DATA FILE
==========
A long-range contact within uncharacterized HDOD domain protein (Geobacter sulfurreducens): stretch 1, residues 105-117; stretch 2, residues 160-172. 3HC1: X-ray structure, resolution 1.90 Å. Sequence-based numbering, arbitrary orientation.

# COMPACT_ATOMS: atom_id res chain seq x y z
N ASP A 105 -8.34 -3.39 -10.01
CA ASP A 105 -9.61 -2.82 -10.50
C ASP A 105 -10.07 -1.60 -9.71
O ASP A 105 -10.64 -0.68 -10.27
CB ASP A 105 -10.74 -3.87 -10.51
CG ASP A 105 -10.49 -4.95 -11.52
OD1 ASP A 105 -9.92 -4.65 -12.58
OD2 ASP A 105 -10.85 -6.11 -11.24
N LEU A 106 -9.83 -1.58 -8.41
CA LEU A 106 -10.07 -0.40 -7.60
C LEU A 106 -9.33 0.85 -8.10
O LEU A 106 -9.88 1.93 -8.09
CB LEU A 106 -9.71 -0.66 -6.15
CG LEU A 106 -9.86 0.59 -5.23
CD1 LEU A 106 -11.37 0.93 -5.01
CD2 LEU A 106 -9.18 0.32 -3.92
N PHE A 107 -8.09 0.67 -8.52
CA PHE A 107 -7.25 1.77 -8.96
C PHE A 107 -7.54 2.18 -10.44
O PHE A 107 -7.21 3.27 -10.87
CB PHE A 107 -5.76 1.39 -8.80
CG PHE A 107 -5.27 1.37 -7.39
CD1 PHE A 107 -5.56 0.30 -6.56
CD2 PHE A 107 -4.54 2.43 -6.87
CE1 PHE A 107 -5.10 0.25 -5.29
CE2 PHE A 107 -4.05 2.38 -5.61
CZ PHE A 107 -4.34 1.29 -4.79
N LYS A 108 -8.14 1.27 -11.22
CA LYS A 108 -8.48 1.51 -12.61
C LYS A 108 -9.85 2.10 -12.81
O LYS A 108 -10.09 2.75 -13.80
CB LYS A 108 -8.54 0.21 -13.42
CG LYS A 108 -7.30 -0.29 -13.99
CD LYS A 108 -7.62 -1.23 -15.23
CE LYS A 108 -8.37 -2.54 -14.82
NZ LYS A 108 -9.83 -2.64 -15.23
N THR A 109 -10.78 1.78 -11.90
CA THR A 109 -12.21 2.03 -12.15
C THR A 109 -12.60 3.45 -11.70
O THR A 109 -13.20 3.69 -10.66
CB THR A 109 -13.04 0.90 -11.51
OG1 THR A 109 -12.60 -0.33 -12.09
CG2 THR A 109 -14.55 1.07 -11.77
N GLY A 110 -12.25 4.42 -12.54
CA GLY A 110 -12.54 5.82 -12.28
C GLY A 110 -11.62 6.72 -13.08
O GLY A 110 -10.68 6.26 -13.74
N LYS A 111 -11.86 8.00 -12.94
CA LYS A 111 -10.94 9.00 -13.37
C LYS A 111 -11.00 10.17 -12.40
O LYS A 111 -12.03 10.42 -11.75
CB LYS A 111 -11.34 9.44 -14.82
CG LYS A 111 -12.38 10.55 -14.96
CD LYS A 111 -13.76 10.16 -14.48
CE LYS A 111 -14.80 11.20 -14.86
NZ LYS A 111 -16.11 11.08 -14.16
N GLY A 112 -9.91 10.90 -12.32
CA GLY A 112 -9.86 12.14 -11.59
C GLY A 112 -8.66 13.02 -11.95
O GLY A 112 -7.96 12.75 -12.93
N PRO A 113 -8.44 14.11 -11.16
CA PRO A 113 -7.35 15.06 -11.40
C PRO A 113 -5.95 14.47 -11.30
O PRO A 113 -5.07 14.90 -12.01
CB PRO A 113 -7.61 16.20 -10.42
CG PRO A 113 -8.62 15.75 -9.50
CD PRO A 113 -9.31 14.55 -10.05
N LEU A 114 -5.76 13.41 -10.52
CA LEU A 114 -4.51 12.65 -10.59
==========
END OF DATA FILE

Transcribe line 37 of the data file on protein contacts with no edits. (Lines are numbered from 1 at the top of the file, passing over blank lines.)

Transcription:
CE LYS A 108 -8.37 -2.54 -14.82